Mon State Govt Calls Off Festival at Kyaiktiyo Pagoda Over Coronavirus Fears
By NETWORK MEDIA GROUP (NMG)
Friday, March 20, 2020
With the aim of preventing the spread of the coronavirus, the Mon State government has announced that it is canceling an ongoing festival at the famous Kyaiktiyo pagoda on Saturday.
The decision was made during government meeting on March 17, following a recommendation from state parliament one day earlier. The period for the annual pilgrimage to Kyaiktiyo—also known as the ‘golden rock pagoda’—is between the full moon days of Thadingyut in October and Kason in May. But this period has now been cut short because of the spreading Covid-19 virus.
“We decided to shut down the festival at the pagoda on March 21. All shops and restaurants around the pagoda will also be shut down,” director of the state government Myint Than Win said. “If pilgrims want to see the pagoda, they can go there by themselves. But there will be no tram [up the mountain] for pilgrims.”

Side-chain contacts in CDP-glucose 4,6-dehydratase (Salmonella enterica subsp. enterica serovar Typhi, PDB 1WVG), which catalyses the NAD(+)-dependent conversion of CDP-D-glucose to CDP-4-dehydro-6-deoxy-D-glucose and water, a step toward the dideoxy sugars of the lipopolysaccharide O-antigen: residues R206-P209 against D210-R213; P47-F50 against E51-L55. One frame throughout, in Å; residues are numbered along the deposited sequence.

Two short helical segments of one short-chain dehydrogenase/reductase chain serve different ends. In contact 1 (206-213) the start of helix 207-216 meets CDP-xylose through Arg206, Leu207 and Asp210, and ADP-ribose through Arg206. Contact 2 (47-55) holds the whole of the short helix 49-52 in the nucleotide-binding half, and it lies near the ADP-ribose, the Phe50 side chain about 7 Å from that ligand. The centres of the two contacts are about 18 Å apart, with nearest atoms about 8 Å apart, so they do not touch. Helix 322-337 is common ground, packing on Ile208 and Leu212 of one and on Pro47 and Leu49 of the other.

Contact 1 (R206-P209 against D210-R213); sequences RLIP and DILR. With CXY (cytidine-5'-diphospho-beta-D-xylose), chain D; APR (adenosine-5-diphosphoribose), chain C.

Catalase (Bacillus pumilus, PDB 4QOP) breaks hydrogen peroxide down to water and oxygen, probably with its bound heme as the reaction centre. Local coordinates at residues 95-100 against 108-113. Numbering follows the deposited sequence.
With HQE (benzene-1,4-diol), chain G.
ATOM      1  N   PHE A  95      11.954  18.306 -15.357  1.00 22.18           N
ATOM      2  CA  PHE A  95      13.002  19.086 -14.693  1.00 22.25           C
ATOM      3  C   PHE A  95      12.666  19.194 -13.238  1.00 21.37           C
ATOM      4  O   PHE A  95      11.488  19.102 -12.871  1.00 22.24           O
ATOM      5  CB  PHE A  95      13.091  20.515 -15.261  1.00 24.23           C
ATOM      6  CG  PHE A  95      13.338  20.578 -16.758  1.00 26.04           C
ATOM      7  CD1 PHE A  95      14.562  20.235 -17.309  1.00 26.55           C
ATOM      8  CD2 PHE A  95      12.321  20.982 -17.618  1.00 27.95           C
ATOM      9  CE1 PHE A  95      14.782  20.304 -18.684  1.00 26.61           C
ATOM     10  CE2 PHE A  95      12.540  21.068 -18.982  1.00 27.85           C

Deputy speaker of the Mon State parliament Dr. Aung Naing Oo suggested that the coronavirus—which has no confirmed cases in Burma—could “start from” Mon State.
“Foreigners visit Kyaiktiyo pagoda,” he said. “Some tourists come from border entry points. So we don’t want to see the coronavirus outbreak start from Mon State. That’s why we decided to close it.”
Burma’s Ministry of Foreign Affairs suspended land border crossings by foreigners on Thursday to “prevent the importation and spread of COVID-19.”
Human rights advocates and international health professionals have questioned the Burmese government’s reports that there are no cases of the coronavirus in the country, instead pointing to the lack of health infrastructure and testing technology that are necessary to determine the presence and impact of the virus.
According to Kyaiktiyo’s trustees, nearly 5,000 visitors come to the pagoda annually, but the numbers have dropped dramatically this week.
The Burmese government has also canceled public commemoration of the traditional water festival Thingyan, held in mid-April.